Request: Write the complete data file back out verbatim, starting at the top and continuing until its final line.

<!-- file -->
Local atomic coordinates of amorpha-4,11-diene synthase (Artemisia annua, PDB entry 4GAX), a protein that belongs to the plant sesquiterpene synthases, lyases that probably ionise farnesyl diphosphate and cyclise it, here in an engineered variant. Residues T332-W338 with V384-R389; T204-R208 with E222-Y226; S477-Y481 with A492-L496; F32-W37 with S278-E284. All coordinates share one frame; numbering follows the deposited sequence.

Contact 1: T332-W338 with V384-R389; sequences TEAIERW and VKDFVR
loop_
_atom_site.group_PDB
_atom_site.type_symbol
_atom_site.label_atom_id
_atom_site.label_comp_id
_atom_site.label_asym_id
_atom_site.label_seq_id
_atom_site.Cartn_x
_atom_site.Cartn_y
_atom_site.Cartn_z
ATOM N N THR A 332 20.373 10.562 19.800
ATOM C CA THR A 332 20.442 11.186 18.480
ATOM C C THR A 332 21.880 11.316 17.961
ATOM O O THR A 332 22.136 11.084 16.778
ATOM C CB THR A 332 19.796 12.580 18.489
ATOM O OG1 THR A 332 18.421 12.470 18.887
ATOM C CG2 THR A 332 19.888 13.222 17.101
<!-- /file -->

Local atomic coordinates of amorpha-4,11-diene synthase (Artemisia annua, PDB entry 4GAX), a protein that belongs to the plant sesquiterpene synthases, lyases that probably ionise farnesyl diphosphate and cyclise it, here in an engineered variant. Residues T332-W338 with V384-R389; T204-R208 with E222-Y226; S477-Y481 with A492-L496; F32-W37 with S278-E284. All coordinates share one frame; numbering follows the deposited sequence.

Contact 1: T332-W338 with V384-R389; sequences TEAIERW and VKDFVR
loop_
_atom_site.group_PDB
_atom_site.type_symbol
_atom_site.label_atom_id
_atom_site.label_comp_id
_atom_site.label_asym_id
_atom_site.label_seq_id
_atom_site.Cartn_x
_atom_site.Cartn_y
_atom_site.Cartn_z
ATOM N N THR A 332 20.373 10.562 19.800
ATOM C CA THR A 332 20.442 11.186 18.480
ATOM C C THR A 332 21.880 11.316 17.961
ATOM O O THR A 332 22.136 11.084 16.778
ATOM C CB THR A 332 19.796 12.580 18.489
ATOM O OG1 THR A 332 18.421 12.470 18.887
ATOM C CG2 THR A 332 19.888 13.222 17.101